Modern social movements lack central leadership
Published: Monday, February 18, 2013
Updated: Monday, February 18, 2013 17:02
Over the past few months, I became obsessed with Batman. I got into it because I bought the two most recent and highly impressive Arkham video games. I’ve logged more than 72 hours worth of time into the two of them combined. At first I started playing because of the solid mechanics of the game. With the tight game play, awesome storyline, recognizable villains and Batman it was everything you would want in a good game. But then I started to think.
Maybe I didn’t like Batman because he was a superhero; maybe it was because he appeals to the more ideological aspect of my personality. So I re-watched the movies and picked up some of my dad’s old Knightfall comic books. Instead of just looking at the pictures, I read them closely. I bought “The Killing Joke” at Captain Blue Hen Comics and I read it in an hour. And the whole point of the Batman finally hit home with me and then a bit more. Batman is more relevant now than he ever has been.
There’s always going to be the timeless objective of Batman being a symbol. The man can be broken, but the image is incorruptible. However, the symbol of a strong figurehead resonates deeper than I originally thought.
The modern world is a highly divisive and polarized place. We, as an American society, are still fighting over whether or not same sex couples deserve equal rights or if an assault rifle is something that people really need. Not to mention how the original Occupy movement was knocked off track by people who misunderstood the point of it. It was to protest the horrendously manipulative business practice by the financial sector, not for everyone to complain about student loans. But without a prominent and strong leader, important issues remain unfocused and movements crumble.
Think of the movements that were effective, the ones that we remember. Martin Luther King Jr. and Malcolm X for the civil rights and other social movements in the ‘60s, Gandhi’s entire life and our own American Revolution and the Founding Fathers to name a few. These figureheads are what we are missing in modern protests or reforms. There is no single person that comes to mind for the majority of the public when gay rights or financial reform is mentioned.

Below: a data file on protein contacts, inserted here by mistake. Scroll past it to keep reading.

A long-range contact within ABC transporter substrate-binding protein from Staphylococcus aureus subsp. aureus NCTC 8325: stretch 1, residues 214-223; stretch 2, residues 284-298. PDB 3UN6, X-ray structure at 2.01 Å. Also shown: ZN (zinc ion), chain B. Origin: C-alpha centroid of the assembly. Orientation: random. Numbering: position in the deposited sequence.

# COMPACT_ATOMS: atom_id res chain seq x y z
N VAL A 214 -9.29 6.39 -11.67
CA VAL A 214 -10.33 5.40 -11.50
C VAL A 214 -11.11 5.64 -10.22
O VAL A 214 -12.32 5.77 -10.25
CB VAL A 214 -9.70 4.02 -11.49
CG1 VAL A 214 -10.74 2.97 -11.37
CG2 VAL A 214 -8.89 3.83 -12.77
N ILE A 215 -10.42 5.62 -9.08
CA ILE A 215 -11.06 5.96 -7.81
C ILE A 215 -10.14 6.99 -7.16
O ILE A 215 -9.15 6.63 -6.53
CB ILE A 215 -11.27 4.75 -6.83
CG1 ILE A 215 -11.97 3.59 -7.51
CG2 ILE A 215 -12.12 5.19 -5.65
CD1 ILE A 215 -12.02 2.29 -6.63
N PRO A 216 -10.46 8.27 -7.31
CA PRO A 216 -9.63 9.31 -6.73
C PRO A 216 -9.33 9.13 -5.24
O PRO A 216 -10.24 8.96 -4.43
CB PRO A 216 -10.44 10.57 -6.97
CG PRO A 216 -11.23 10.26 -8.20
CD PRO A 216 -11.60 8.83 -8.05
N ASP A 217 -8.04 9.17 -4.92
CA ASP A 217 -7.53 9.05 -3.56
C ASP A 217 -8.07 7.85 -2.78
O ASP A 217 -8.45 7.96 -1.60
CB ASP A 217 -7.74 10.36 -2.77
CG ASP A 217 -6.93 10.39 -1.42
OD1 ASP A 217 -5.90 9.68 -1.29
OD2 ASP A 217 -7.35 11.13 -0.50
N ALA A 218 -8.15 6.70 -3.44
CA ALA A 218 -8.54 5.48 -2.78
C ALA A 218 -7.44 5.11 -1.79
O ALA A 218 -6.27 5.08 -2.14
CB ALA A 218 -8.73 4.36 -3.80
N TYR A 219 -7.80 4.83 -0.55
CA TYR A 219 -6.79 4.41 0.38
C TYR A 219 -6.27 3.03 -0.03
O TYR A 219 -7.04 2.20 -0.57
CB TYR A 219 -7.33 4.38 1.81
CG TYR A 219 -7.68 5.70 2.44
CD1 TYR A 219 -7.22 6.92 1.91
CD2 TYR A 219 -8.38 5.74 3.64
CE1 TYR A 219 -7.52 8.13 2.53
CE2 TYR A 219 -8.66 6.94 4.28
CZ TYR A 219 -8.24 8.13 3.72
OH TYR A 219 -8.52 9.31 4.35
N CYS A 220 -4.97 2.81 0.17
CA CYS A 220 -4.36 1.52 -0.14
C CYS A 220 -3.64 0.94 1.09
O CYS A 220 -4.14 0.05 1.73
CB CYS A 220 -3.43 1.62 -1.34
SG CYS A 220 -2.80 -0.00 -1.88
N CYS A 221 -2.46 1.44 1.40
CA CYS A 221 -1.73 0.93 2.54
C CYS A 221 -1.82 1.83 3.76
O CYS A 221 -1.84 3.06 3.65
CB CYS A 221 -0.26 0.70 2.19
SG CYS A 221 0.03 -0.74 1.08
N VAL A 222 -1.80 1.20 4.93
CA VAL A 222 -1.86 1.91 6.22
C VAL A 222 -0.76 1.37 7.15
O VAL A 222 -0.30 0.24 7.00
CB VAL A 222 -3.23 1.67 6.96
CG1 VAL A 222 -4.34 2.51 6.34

I get what Occupy was trying to do by not naming a single leader. It gives the impression of total equality. But is it really so bad to have a single person speak for a movement? Leaders provide focus and motivation and also act as a constant reminder of what you are fighting for. Having Frederick Douglass and Harriet Tubman certainly did not hurt the post-war civil rights movement.
Truthfully, I was excited for the Occupy movement. We, the people, were finally going to hold the corrupt banking system accountable. We would finally make some progress and re-humanize the borrower instead of allowing banks to see us as simple sources of revenue. But then, people that misinterpreted the problem corrupted the movement. A massive influx of borderline irrelevant, “we are the 99 percent” cards hit the Internet and that became all the news media could talk about.
Without a unifying leader, focus was shifted from the legitimate goals of the movement to the sense of entitlement present in the Millennial Generation. Examples like these makes me think we need a Batman for the Occupy movement, modern civil rights, for gun control, and all major societal issues. We need someone who stands for the cause’s central ideas.
This lack of a rallying point is why I’m hopeful after Sandy Hook. It’s tragic and I can’t even imagine what their community is going through. But maybe, just maybe, we can find some good in all this. Maybe Sandy Hook can become the symbol for gun control. Maybe now something will actually change. Maybe the assault weapon ban could be reinstated, or stronger background checks drawn up, or maybe we’ll at least start enforcing laws already on the books.
We need someone to remind us of our responsibility, as people, to treat everyone else like people, to push against the bigots as hard as they push against us, to do for gay rights what King did for African-Americans and to fight against the fact that somehow America gave more rights to businesses than it did to its citizens. Same-sex couples aren’t asking us to overhaul society. They’re asking us for a basic social right, the right to ceremonially show that they want to spend the rest of their life with their partner.
Maybe that’s what Batman is to us now. The kind of symbol we lost somewhere down the road, and the kind we need to find again.